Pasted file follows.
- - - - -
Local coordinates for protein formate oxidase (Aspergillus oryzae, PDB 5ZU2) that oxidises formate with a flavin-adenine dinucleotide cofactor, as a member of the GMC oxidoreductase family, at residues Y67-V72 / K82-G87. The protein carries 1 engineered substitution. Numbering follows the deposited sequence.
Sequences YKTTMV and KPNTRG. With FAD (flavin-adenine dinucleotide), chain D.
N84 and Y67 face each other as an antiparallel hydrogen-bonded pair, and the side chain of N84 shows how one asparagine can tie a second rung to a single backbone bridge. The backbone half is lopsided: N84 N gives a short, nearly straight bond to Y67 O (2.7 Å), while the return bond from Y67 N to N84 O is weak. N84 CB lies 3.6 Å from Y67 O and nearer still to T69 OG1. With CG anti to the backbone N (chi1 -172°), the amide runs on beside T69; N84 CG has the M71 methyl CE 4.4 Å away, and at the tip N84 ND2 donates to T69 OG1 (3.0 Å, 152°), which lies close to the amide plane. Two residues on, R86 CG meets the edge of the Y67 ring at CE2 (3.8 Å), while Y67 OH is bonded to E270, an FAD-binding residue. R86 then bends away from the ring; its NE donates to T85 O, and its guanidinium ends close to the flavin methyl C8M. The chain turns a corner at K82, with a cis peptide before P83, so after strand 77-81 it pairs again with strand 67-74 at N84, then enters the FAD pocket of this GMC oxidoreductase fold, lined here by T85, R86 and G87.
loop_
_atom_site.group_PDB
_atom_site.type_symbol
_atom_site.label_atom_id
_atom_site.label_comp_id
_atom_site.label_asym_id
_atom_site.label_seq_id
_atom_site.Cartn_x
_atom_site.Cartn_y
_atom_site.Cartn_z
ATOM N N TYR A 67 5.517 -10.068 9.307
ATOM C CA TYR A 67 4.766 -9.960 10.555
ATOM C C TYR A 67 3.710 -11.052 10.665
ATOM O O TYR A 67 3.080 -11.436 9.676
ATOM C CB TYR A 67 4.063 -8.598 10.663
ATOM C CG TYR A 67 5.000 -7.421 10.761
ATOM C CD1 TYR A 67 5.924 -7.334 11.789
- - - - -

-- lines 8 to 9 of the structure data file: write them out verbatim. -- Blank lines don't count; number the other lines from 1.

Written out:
_atom_site.label_comp_id
_atom_site.label_asym_id